Develop a pedagogical style that avoids using language that implies heterosexist classroom norms. For example, the use of “we” in the following well-intentioned sentence may nonetheless support assumptions of LGBTQA+ classroom minority status: “Even though it is outside our experience, we need to try and understand the life challenges of persons who are LGBTQA+.” An alternative might be “All students benefit from understanding the life challenges of persons who are LGBTQA+.”
8. Increase visibility of LGBTQ role models and allies.
Visible LGBTQA+ adult role models are often absent on campus. Whether or not one identifies as LGBTQA+, all faculty can be visible as LGBTQA+ allies through participation in or leadership in creating University sponsored LGBTQA+ activities that demonstrate how we live out the University of Arizona’s mission with regard to respect and caring for LGBTQA+ students. When LGBTQA+ topics are less salient to specific course content, faculty can select readings authored by, or bring in speakers, who are openly LGBTQA+ and experts in the course content area.
9. Create a classroom climate in which the perspectives of LGBTQ and non-LGBTQ students are valued.
Nurturing respectful dialogue on LGBTQA+ relevant issues requires faculty sensitivity to the ways in which all students struggle on their path toward development as a whole person. Moving the student body in the direction of LGBTQA+ inclusiveness requires both the continued affirmation of LGBTQA+ human rights and dignity as well as sensitivity to heterosexual students who may be struggling with societal and personal biases and misconceptions.Comments in the classroom that stigmatize or hurt LGBTQA+ students should always be addressed since silence may be seen as confirmation of such beliefs. Addressing such comments without condemning the student(s) who made them provides faculty the opportunity to foster classroom dialogue that respectfully reflects commitments to life-long learning.
10. Master the art of “bumbling.”
All teachers have experienced times when to our deep consternation we realize we have used a poorly chosen phrase that may have created discomfort or unintentionally exacerbated feelings of exclusion. Rather than avoiding LGBTQA+ topics for fear of saying the wrong thing, faculty can embrace our vulnerability to misstatements and commit to attaining the knowledge necessary to address student misconceptions or discomforts in the next class session. This technique also provides a model for students of openness to others and the value of life-long learning.
11. Include your pronouns in your email signature and syllabus.
Ex. J. Smith
Assistant Professor of Sociology
University of Arizona
Ph: (520) 555-5555
12. Complete Safe Zone training.
The University of Arizona’s Safe Zone program provides the campus with basic LGBTQA+ cultural competency. After completing both General Education and Ally Development workshops, participants are given a placard to place on their office doors. A 2011 review of the program determined that 90.1% of respondents feel better about the campus climate towards LGBTQA+ people when they saw safe zone placards. Additionally, 73.6% felt safer in areas where Safe Zone placards were displayed, regardless of their sexuality or gender identity.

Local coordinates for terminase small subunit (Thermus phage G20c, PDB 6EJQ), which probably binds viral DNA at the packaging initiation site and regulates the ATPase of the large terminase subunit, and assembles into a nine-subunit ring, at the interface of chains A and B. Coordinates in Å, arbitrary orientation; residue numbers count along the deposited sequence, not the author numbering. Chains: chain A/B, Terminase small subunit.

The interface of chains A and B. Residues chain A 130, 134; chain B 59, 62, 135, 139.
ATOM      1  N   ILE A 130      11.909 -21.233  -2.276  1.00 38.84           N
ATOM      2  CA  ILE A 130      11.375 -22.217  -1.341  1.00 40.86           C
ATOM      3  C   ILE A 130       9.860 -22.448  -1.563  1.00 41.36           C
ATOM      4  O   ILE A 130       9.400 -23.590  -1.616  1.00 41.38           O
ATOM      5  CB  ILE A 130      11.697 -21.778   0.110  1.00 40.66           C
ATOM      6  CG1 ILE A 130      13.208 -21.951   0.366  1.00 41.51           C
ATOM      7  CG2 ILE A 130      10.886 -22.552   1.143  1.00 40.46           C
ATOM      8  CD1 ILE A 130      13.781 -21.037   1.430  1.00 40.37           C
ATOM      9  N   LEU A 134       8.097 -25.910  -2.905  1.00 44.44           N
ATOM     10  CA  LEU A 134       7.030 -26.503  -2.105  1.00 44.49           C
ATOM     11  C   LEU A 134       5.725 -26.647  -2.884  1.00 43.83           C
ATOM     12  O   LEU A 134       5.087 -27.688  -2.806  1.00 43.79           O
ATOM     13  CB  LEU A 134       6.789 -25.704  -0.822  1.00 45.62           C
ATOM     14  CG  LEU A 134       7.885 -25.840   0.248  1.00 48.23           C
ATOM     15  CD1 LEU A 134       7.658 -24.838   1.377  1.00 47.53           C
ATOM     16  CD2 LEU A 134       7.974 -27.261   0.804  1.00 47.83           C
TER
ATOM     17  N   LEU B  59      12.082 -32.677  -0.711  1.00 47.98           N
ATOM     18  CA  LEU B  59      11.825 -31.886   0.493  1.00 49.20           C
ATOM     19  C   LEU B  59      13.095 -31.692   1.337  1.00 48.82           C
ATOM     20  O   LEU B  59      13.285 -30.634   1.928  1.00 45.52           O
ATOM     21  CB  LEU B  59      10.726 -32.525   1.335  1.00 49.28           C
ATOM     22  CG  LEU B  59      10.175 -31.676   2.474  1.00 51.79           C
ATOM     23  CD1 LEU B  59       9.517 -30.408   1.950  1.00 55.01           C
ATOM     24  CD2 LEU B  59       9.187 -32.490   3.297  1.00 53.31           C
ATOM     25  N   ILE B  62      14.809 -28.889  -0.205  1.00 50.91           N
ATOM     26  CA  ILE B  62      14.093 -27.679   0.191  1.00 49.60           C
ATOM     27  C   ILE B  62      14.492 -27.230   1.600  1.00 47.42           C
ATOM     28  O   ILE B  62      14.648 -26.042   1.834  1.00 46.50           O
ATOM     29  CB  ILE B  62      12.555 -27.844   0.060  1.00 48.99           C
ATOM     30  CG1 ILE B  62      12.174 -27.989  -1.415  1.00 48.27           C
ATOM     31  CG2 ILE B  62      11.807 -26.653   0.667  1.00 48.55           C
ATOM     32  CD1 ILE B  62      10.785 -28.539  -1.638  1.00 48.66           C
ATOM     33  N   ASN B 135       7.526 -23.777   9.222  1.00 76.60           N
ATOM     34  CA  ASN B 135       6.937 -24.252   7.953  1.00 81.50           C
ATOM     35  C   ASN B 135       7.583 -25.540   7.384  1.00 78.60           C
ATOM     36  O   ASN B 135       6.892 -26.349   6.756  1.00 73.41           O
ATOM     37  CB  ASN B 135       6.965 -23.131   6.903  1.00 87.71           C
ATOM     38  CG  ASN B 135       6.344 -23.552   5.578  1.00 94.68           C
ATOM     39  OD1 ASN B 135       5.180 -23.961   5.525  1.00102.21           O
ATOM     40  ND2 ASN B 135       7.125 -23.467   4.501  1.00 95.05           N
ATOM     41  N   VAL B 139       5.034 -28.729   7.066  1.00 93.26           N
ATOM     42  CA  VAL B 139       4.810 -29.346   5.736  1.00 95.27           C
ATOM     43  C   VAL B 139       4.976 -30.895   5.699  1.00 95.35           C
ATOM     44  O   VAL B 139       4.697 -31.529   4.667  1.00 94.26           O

Maintaining a Classroom Enviroment That is Fully Respectful of Students' Gender Identity and Expression Over the Course of the Semester
Conflict may arise when creating (and trying to maintain) a gender-inclusive classroom environment. In these moments, instructors and teaching assistants may feel uncertain about how to appropriately intervene, particularly when a student has been misgendered or when other microaggressions occur. Despite discomfort, it is the instructor and teaching assistants’ role as the leaders in the classroom to intervene. This is often the case even when these “teaching moments” are not directly related to the course content.
One of the best ways to maintain a positive classroom environment is be proactive about establishing norms of mutual respect from the first class meeting. For many instructors, it is customary to communicate expectations about course assignments and attendance on the first day; however, incorporating expectations about healthy communication, conflict and respecting one another’s gender identity tends to be more rare. As a result, instructors may miss an important opportunity to cultivate a welcoming and gender-inclusive classroom atmosphere.
For those who choose to communicate their expectations about communication, conflict and mutual respect, there are many ways this conversation might unfold. One possible approach is to begin the semester with a conversation about the importance of honoring one another by correctly pronouncing names and using requested pronouns.
Another approach is to develop a document that outlines your expectations of mutual respect and present it to students during the first week of class. After presenting it to students, you might allow them to add to the document and use the final product as “ground rules” in your classroom.
Beginning the course in this way provides an opening to talk about conflict before it arises. As part of this conversation, you might discuss how you will react when a student or you yourself misgenders a student. Some phrases might include:
“Actually, Billy uses she pronouns”…and then moving on.
“I meant she”…and then moving on.
Discussing this language outside of a “hot moment” allows students to learn about issues of gender identity and expression without activating defensive reactions. Moreover, it may head off potential conflict by having students engage in these important conversations before a breakdown of understanding occurs.
When hot moments do arise, it is not advisable to avoid difficult or uncomfortable conversations. While it may feel awkward to stop and correct your (or a students’) pronoun usage, failing to act is a personal affront (and a violent act) against gender non-conforming individuals.
Remember, students will naturally look to you for cues about the importance of gender-inclusivity owing to your role as a leader in the classroom. Be mindful of the verbal (and non-verbal) messages you send. If you are consistent in using students’ requested names and pronouns, in most cases students will follow your lead and exert a similar level of effort in respecting their peers’ gender identity and expression.